Seasonal Pet Care Tip from Community Animal Hospital

Springtime Tips

Even though winter keeps coming back to remind us it is not completely spring yet, spring is coming!  We wanted to give you some things to look out for during this time of year.

Easter Treats and Decorations
Keep lilies and candy in check—chocolate goodies are toxic to cats and dogs, and all true lilies can be fatal if ingested by cats. And be mindful, kitties love to nibble on colorful plastic grass, which can lead to an obstructed digestive tract, severe vomiting and dehydration. Moreover, while live bunnies, chicks and other festive animals are adorable, resist the urge to buy them—these cute babies grow up fast and often require specialized care!

Screen Yourself
Many pet parents welcome the breezy days of spring by opening their windows. Unfortunately, they also unknowingly put their pets at risk—especially cats, who are apt to jump or fall through unscreened windows. Be sure to install snug and sturdy screens in all of your windows.

Buckle Up!
While most dogs love to feel the wind on their furry faces, allowing them to ride in the beds of pick-up trucks or stick their heads out of moving-car windows is dangerous. Flying debris and insects can cause inner ear or eye injuries and lung infections, and abrupt stops or turns can cause major injury, or worse! Pets riding in cars should always be secured in a crate or wearing a seatbelt harness designed especially for them.

Spring Cleaning
Spring cleaning is a time-honored tradition in many households, but be sure to keep all cleaners and chemicals out of your pets’ way! Almost all cleaning products, even all natural ones, contain chemicals that may be harmful to pets. The key to using them safely is to read and follow label directions for proper use and storage. Please visit the ASPCA's Poisonous Household Products page for more information.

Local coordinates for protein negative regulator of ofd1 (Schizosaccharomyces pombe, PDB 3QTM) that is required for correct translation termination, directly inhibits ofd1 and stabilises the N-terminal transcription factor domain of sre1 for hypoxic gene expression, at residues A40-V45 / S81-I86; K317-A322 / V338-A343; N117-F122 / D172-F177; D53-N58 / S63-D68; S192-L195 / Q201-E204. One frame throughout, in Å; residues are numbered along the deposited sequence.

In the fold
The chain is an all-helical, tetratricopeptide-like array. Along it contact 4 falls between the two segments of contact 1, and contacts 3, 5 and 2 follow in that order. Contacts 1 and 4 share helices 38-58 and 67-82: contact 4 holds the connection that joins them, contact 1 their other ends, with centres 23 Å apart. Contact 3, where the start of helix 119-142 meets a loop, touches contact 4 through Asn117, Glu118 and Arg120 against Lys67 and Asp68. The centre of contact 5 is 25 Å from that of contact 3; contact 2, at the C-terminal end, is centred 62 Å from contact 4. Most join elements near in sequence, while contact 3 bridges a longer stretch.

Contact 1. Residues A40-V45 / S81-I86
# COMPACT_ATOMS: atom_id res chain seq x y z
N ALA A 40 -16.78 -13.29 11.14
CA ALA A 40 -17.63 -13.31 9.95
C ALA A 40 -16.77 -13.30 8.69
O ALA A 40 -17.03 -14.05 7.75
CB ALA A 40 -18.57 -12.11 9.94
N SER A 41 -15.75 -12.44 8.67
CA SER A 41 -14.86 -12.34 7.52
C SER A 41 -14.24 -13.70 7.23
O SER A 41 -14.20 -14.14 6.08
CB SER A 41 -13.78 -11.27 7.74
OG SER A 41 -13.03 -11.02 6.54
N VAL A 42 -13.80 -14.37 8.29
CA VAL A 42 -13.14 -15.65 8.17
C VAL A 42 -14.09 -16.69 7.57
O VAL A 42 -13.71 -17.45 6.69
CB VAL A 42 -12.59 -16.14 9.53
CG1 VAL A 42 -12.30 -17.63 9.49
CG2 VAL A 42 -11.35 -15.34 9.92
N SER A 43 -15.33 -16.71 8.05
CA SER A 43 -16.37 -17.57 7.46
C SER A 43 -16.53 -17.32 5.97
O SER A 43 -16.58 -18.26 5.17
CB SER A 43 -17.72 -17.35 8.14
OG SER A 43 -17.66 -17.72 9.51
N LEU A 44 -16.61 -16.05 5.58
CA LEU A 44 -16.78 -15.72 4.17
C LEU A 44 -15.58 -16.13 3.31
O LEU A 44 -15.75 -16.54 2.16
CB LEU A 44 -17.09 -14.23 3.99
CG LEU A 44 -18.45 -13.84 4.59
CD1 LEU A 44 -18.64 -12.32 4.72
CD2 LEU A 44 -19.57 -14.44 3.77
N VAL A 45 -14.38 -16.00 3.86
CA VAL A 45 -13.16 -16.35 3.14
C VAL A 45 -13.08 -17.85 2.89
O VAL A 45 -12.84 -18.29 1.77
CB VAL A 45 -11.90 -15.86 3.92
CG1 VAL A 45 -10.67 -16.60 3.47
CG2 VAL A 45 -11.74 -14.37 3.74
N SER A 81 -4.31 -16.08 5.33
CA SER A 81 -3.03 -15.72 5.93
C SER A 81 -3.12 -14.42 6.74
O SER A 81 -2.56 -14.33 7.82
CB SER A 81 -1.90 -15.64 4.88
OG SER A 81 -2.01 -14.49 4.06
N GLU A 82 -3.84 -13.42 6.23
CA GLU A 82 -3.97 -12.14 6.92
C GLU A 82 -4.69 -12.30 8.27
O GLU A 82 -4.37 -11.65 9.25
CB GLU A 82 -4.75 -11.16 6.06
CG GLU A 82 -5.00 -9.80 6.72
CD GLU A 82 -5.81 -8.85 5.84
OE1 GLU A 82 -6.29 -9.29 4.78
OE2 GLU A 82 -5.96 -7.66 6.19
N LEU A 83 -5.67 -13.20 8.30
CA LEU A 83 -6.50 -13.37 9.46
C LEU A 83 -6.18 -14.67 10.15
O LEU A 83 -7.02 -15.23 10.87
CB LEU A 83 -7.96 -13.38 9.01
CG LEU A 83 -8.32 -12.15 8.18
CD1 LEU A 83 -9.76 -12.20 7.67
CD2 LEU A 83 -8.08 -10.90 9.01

Home Improvement 101
Products such as paints, mineral spirits and solvents can be toxic to your pets and cause severe irritation or chemical burns. Carefully read all labels to see if the product is safe to use around your furry friends. Also, be cautious of physical hazards, including nails, staples, insulation, blades and power tools. It may be wise to confine your dog or cat to a designated pet-friendly room during home improvement projects.

Let Your Garden Grow—With Care
Pet parents, take care—fertilizers, insecticides and herbicides keep our plants and lawns healthy and green, but their ingredients may be dangerous if your pet ingests them. Always store these products in out-of-the-way places and follow label instructions carefully. Many popular springtime plants—including rhododendron and azaleas—are also highly toxic to pets and can prove fatal if eaten. Check out the ASPCA's full list—of toxic and non-toxic plants for your home and garden.

Ah-Ah-Achoo!
Like us, pets can be allergic to foods, dust, plants and pollens. Allergic reactions in dogs and cats can cause itching, minor sniffling and sneezing, or life-threatening anaphylactic shock to insect bites and stings. If you suspect your pet has a springtime allergy, please call your veterinarian.

Pesky Little Critters
April showers bring May flowers—and an onslaught of bugs! Make sure your pet is on year-round heartworm preventive medication, as well as a flea and tick control program. Ask your doctor to recommend a plan designed specifically for your pet. We offer Heartgard, Nexgard, Simparica Trio, Frontline, Advantix, and Seresto, ask us what we think will be best for you and your pet.

Out and About
Warmer weather means more trips to the park, longer walks and more chances for your pet to wander off! Make sure your dog or cat has a microchip for identification and wears a tag imprinted with your home address, cell phone and any other relevant contact information.

dog_1280p

For more information about summer pet safety, please contact us today at
(508)753-7077 or ask us at your next appointment!